These kids will show creativity and pleasure in the game, yet the level of sophistication is a completely different ball game in the big stadium. You can marvel at the effort made to ensure that everybody plays their role in a well-trained symbiosis with their peers, all sharing a common set of collaboration rules and patterns. The team spent so many hours training the right combinations, establishing a deep trust. There is no time to discuss the meaning of an order shouted out by the trainer. They have worked on this common understanding of how to do things in various situations. They have established one language that they share. As an observer of a great match, you appreciate an elaborate art, not of one artist but of a coherent team.

No one would argue the prevalence of this continuum in the refinement and rising sophistication in rough physical sports. It is puzzling to know to which extent we, as players in the games of enterprise IT, often tend to neglect the needs and forces that are implied by such a continuum of rising sophistication.

The next sections will take a closer look at these BPM playgrounds and motivate you to take the necessary steps toward team excellence when moving from a small, departmental level BPM/SOA project to a program approach that is centered on a BPM and SOA paradigm.

Which BPM game do we play?

Game Silo BPM is the workflow or business process automation in organizational departments. It resembles the kids playing soccer on the neighborhood playground. After a few years of experience with automated processes, the maturity rises to resemble your local football team—yes, they play in a stadium, and it is often not elegant.

Game Silo BPM is a tactical game in which work gets done while management deals with reaching departmental goals. New feature requests lead to changed or new applications and the people involved know each other very well over many years under established leadership. Workflows are automated to optimize performance.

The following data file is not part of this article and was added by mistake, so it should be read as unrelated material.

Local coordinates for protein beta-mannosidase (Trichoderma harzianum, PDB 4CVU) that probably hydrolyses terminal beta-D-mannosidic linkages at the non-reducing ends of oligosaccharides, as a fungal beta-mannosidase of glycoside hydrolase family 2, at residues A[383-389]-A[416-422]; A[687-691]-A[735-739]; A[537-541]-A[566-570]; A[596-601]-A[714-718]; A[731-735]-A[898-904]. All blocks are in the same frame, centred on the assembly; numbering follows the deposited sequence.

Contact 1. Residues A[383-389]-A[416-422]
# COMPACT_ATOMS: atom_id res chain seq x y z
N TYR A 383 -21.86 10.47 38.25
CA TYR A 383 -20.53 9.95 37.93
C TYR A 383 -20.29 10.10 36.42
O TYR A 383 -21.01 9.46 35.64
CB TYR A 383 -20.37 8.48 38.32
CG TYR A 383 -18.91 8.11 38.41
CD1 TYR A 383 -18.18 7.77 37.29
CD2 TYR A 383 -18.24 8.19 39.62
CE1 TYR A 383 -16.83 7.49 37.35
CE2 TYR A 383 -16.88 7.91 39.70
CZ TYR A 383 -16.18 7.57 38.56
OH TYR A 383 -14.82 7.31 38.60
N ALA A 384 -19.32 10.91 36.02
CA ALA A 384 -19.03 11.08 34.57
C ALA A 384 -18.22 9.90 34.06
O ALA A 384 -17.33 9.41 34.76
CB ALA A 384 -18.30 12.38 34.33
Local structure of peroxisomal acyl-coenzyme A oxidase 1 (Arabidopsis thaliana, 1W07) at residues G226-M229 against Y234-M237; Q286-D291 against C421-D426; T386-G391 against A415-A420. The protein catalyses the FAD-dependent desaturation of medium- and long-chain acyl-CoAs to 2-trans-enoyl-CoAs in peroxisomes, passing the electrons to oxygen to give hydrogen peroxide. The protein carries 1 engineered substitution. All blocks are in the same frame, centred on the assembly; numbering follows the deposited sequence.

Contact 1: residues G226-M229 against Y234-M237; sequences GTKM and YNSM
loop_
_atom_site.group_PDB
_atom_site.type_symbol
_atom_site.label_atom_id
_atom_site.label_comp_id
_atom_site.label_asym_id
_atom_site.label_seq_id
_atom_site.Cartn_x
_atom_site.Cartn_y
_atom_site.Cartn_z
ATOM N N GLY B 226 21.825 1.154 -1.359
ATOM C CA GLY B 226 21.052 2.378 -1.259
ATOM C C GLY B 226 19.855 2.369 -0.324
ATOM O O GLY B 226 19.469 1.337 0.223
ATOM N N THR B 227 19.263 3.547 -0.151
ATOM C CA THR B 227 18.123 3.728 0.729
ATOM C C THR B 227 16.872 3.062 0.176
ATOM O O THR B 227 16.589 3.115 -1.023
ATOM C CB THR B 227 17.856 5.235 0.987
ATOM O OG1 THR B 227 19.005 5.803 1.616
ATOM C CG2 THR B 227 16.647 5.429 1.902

Game Enterprise BPM thrives for process excellence at Champions League. It is a strategic game in which higher management and business departments outline the future capability maps and cross-departmental business process models. In this game, players tend to regard the overall organization as a set of more or less efficient functional capabilities. One or a group of functional capabilities make up a department.

Game Silo BPM – departmental workflows

Today, most organizations use BPM-based process automation based on tools such as Oracle BPM Suite to improve the efficiency of the processes within departments. These processes often support the functional capability that this particular department owns by increasing its efficiency.

Increasing efficiency is to do more with less. It is about automating manual steps, removing bottlenecks, and making sure that the resources are optimally allocated across your process. The driving force is typically the team manager, who is measured by the productivity of his team. The key factor to reach this goal is the automation of redundant or unnecessary human/IT interactions. Through process automation, we gain insights into the performance of the process. This insight can be called process transparency, allowing for the constant identification of areas of improvement.

A typical example of the processes found in Game Silo BPM is an approval process that can be expressed as a clear path among process participants. Often, these processes work on documents, thus having a tight relationship with content management. We also find complex backend integration processes that involve human interaction only in the case of an exception.

The following figure depicts this siloed approach to process automation. Recognizing a given business unit as a silo indicates its closed and self-contained world.